Michigan Residents Delayed Hospital Care During Height of Pandemic and Died, Study Shows

Many Michigan residents who delayed going to the hospital for care out of fear during the height of the novel coronavirus pandemic died, according to new data.

According to data released by the Michigan Department of Health and Human Services, there was a 62 percent increase in the number of residents who died while not admitted into a hospital from March 15 to May 23 of this year when compared to 2019.

The data also showed out-of-hospital cardiac arrests increased 43.3 percent and ambulance transports of residents who had heart attacks decreased 10 percent during the same time period when compared to last year. Overall emergency medical services transports decreased by 17 percent statewide and the transport of stroke patients also decreased 12.1 percent.

A spokesperson for the Michigan health department told Newsweek in an email they believe people's fears to visit hospitals during the pandemic "played a key role" in the increase of out-of-hospital deaths.

The Michigan Association of Ambulance Services stated in a press release that providers wear additional protective gear so that those who are afraid to get medical treatment due to the pandemic can feel safer doing so.

"Medical emergencies have not gone away during the pandemic and Michigan EMS providers are standing by to help Michiganders safely get the lifesaving help they need," Jack Fisher, the president of the MAAS, said. "Every minute counts in a medical emergency and we hope this alarming trend of people avoiding care and dying needlessly doesn't continue."

Dr. Joneigh Khaldun, chief medical executive and chief deputy director for the state health department urged residents via a statement not to delay a visit to the hospital if they are having a medical emergency.

"It is incredibly important that people not delay care, especially if they are having concerning symptoms like chest pain, difficulty breathing or dizziness. Hospitals and EMS providers are working hard to keep patients safe, so please contact them if you are having a medical emergency," Khaldun said.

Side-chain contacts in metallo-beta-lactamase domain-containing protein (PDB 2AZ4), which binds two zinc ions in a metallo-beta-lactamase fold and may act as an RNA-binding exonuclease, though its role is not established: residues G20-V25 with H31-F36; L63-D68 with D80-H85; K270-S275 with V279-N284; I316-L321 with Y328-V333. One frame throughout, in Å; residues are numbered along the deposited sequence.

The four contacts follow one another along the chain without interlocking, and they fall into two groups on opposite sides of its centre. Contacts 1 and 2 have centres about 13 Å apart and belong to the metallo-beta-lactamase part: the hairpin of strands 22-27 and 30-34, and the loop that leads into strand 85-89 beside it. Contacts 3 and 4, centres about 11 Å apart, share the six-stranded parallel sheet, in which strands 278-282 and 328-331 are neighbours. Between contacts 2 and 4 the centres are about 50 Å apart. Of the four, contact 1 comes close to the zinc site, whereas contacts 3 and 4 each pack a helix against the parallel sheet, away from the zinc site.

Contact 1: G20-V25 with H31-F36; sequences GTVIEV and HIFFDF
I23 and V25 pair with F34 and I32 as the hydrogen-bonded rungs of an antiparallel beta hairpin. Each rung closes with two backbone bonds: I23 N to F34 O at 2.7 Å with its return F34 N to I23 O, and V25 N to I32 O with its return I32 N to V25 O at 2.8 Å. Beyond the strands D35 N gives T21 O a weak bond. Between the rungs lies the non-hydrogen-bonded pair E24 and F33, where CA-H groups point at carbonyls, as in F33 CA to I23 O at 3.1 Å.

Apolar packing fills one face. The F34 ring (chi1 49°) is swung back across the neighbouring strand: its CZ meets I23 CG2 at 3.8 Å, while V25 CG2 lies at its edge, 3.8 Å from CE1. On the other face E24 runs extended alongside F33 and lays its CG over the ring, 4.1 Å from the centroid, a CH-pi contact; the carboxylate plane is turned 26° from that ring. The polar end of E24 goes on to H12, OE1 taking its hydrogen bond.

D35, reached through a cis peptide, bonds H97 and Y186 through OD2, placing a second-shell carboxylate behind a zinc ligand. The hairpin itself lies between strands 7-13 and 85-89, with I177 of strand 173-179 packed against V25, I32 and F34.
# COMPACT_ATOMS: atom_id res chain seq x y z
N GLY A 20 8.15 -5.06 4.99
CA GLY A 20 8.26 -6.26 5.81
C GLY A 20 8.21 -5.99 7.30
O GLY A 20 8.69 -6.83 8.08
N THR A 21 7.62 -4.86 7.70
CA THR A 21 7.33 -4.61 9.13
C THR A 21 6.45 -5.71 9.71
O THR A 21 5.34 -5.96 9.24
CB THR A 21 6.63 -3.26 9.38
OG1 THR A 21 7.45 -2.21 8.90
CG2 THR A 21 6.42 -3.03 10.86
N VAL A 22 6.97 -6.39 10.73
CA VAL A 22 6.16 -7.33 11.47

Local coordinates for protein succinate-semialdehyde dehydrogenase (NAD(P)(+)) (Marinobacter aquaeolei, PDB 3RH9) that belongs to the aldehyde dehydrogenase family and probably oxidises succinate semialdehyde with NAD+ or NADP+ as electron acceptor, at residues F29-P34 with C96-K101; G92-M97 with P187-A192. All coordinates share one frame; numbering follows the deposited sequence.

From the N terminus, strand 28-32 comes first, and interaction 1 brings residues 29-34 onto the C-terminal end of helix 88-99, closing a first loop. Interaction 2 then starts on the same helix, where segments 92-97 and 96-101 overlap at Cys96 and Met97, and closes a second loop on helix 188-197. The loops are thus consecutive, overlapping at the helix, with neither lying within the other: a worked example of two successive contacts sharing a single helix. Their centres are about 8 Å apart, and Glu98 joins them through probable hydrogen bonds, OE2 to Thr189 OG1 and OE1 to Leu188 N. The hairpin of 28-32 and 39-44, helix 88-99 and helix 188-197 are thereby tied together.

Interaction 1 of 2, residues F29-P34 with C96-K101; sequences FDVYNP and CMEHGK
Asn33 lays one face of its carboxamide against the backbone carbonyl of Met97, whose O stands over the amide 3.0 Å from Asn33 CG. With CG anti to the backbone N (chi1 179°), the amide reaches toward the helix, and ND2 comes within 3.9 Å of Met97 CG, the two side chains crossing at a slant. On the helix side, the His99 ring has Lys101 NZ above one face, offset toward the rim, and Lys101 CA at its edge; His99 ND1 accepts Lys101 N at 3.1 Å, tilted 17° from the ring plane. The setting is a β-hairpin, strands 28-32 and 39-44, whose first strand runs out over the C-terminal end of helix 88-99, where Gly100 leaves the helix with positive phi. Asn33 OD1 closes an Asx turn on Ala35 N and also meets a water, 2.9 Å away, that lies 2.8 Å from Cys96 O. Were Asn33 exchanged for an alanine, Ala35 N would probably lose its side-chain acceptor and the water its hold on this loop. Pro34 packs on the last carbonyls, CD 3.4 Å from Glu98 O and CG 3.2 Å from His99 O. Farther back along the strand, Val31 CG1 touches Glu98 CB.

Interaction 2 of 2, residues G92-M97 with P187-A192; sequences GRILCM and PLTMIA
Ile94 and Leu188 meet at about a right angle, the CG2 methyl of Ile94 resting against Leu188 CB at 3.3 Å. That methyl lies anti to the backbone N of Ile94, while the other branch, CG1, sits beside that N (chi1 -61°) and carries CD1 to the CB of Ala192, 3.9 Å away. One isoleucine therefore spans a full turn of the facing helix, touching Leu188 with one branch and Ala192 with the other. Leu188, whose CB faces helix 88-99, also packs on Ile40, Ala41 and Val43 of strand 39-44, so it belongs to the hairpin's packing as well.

Michigan has seen 64,132 confirmed cases of the novel coronavirus and 5,951 deaths attributed to the disease as of Wednesday, July 1, according to the state coronavirus website. There have also been 51,099 recoveries in Michigan as of June 26.

The state saw 262 new cases July 1 and four deaths, relatively low numbers for Michigan, a state with one of the highest death totals in the country since the start of the pandemic, according to the Johns Hopkins University coronavirus tracker.

Governor Gretchen Whitmer, who has been criticized by state lawmakers for the strict lockdown measures implemented to slow the spread of the coronavirus, said Wednesday that she is banning indoor bar services in some Michigan areas.

Today, I closed indoor service at bars throughout most of lower Michigan to protect the progress our state has made against COVID-19. I also signed bills that will allow cocktails-to-go at bars & restaurants to help these businesses serve more Michiganders.

Details ⬇️

— Governor Gretchen Whitmer (@GovWhitmer) July 1, 2020

"Today, I closed indoor service at bars throughout most of lower Michigan to protect the progress our state has made against COVID-19," the governor said in a tweet. "I also signed bills that will allow cocktails-to-go at bars & restaurants to help these businesses serve more Michiganders."

Whitmer also urged residents to continue using mitigation tactics, such as wearing face masks, as the state seeks to "slow the spread of the virus and keep people safe."

"If we open up our economy too quickly, the efforts of the last three months will be for nothing and we will have to go through this pain all over again and put our economy, health and medical system at risk. Nobody wants to move backward. Everyone, please do your part, and let's show the nation and the world how smart we are," Whitmer said.

Ambulance
A Detroit ambulance makes its way through downtown in Detroit, Michigan on May 25, 2018. Michigan saw a 62 percent rise in out-of-hospital deaths this year compared to 2019. Raymond Boyd/Getty